I’ve done similar things in my other novels. Pandora Reborn is set in Deer Falls, a Colorado small town steeped in stories and legends rooted in supernatural phenomena. I give a feel for the setting through bits of dialogue from various characters. In an early scene, Casey makes an impassioned speech referencing hikers mysteriously disappearing in a local forest and a subterranean monster killing a dozen people as evidence of the town’s spooky nature. You don’t see those events play out in the story, but those allusions set the stage for the reader to embrace the supernatural nature of Deer Falls.


Pandora Reborn

Striking a Balance

Inserting backstory threads into a novel or short story requires a surgical touch. The last thing any author wants to do is bore their audience and draw them out of the story. Letting world building turn into narrative sprawl can open the door for that scenario to unfold.

We’ve all seen science fiction and fantasy novels where an author grows too enamored with the fictional world they’ve constructed and lose sight of what information is relevant to the story at hand. They don’t know where to draw the line when including the backstory. Soon, large sections of their novel are crammed with so much tangential information that it feels like you, as a reader, are combing through an unending series of Wikipedia-style articles devoted to their fictional world.

Including excessive amounts of backstory bogs down the overall pace of the narrative. Readers aren’t dying to read treatises on politics, history, culture, religion, and other topics tangentially related your fictional world. Cram that information down their throats and you run the risk of inviting them to toss your book aside.

I always keep two key considerations in mind whenever I weave a backstory thread into the narrative during my world-building efforts:

  • Does it move the plot forward in a meaningful way?
  • Will it create a better understanding of a character’s actions or behavior?

Backstory material can enhance your main story in a meaningful way if you do not let it overwhelm the main story. You want backstory to stay in the background and not disrupt the pace or flow of your narrative. Only a small percentage of the backstory I jot down makes it into each novel and short story I create. The rest of it exists as hints and allusions left to the imagination of my audience.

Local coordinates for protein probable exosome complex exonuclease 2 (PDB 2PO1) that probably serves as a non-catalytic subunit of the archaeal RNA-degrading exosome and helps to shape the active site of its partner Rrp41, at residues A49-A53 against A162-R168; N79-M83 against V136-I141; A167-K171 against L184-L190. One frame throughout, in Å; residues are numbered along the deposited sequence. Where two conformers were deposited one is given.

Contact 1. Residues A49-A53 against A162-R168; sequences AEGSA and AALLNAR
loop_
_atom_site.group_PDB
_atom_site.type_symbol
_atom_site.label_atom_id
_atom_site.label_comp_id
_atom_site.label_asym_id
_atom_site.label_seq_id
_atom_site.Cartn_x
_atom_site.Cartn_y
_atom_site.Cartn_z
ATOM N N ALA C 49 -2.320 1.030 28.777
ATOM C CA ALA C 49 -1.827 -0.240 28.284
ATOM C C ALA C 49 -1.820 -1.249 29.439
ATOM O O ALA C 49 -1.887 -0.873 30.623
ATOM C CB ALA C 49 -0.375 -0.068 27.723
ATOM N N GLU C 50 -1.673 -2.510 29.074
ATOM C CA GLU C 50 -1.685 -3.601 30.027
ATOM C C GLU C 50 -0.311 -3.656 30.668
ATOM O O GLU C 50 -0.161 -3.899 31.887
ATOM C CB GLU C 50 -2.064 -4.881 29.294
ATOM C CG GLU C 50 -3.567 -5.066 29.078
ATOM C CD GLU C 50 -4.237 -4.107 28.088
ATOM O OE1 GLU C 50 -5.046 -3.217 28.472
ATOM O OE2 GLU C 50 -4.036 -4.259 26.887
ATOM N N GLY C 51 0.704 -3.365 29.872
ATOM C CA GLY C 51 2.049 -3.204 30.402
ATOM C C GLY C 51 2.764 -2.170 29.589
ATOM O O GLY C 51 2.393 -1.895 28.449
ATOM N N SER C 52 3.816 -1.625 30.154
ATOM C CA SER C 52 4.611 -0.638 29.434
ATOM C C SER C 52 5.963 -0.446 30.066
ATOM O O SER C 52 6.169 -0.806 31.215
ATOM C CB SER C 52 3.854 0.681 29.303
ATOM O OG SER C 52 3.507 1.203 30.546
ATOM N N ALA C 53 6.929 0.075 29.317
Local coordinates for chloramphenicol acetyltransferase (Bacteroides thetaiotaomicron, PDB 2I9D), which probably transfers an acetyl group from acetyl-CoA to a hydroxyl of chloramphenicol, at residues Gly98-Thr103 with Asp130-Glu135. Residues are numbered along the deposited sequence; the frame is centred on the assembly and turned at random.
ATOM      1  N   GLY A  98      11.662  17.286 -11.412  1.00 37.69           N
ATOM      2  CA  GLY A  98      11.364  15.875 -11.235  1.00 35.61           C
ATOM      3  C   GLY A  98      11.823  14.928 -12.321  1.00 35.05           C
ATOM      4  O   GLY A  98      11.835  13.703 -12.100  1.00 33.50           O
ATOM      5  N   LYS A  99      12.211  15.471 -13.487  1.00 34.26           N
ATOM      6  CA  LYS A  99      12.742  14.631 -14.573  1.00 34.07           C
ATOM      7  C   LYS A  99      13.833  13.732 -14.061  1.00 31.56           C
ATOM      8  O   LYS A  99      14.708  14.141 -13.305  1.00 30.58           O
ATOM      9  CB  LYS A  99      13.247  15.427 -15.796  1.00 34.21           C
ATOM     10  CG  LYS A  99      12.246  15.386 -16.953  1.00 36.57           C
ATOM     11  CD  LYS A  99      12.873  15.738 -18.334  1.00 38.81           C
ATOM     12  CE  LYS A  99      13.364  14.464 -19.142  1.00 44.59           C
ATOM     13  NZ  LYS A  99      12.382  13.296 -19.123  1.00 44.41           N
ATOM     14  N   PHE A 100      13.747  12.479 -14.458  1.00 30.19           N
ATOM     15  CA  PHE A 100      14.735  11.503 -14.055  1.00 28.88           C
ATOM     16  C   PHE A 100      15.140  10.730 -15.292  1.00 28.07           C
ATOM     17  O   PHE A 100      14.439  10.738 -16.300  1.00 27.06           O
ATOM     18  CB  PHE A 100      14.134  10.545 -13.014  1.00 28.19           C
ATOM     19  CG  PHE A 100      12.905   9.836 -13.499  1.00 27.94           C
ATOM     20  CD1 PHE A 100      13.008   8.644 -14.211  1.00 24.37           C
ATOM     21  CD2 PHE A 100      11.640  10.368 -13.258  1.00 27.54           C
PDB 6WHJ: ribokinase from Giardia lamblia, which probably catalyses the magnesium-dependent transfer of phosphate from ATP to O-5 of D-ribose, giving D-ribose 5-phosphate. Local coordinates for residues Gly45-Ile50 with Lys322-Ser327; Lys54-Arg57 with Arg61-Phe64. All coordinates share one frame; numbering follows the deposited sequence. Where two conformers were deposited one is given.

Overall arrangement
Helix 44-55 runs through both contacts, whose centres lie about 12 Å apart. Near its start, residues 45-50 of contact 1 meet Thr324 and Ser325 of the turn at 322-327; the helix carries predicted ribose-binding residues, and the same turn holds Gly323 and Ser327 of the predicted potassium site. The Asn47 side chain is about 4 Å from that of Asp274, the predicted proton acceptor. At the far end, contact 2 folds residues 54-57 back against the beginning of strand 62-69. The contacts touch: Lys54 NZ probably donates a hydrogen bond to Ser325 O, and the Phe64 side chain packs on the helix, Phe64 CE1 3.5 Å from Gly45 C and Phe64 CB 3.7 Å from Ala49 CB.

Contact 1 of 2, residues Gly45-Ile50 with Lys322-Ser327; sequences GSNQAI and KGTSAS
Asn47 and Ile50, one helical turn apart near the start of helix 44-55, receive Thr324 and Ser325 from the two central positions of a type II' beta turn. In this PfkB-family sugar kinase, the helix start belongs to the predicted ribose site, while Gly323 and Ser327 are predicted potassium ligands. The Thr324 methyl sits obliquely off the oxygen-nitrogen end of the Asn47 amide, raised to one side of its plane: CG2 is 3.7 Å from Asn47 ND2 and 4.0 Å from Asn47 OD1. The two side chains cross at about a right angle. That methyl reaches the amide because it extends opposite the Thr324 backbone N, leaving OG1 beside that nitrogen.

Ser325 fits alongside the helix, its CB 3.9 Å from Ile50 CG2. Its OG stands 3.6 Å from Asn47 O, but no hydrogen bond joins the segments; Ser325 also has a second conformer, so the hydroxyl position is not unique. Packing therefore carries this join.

Ultimately, a backstory is supposed to function in that manner. It offers a snapshot of a larger world beyond what you see written down on each page. Those backstory details should never send readers plunging down inescapable rabbit holes.

Thanks, John!

Authors are often advised that if we write characters with their backstories in mind, there will be an impact on readers. I like to think of this as someone hearing a smile in your voice over the phone. As such, I typically write short first person pieces for my characters so I immerse myself in that character before I introduce them to readers.

[As an off-the-paper note, I think every real world ‘character’ we meet has their own backstory that we may or may not understand. If we keep that in mind, it’s often easier to be kind.]

If you have writer tips or questions on world building, please comment on this post. I’ll make sure John sees them.

Want more from John? Check out his bio and links below!

Keep writing and reading, my friends!


John Coon has possessed a love for writing since age 12 when he typed out his first stories on an old typewriter belonging to his parents. For more than 15 years, John has worked as a sports journalist. His byline has appeared in multiple publications and on multiple websites worldwide. John currently writes for the Associated Press and Athlon Sports, covering the NBA and college sports. He is a graduate of the University of Utah and resides in the Salt Lake City metro area. John has published two novels, Pandora Reborn and Under a Fallen Sun. His third novel, Alien People will be released in mid-August on Amazon and other major booksellers worldwide.

John Coon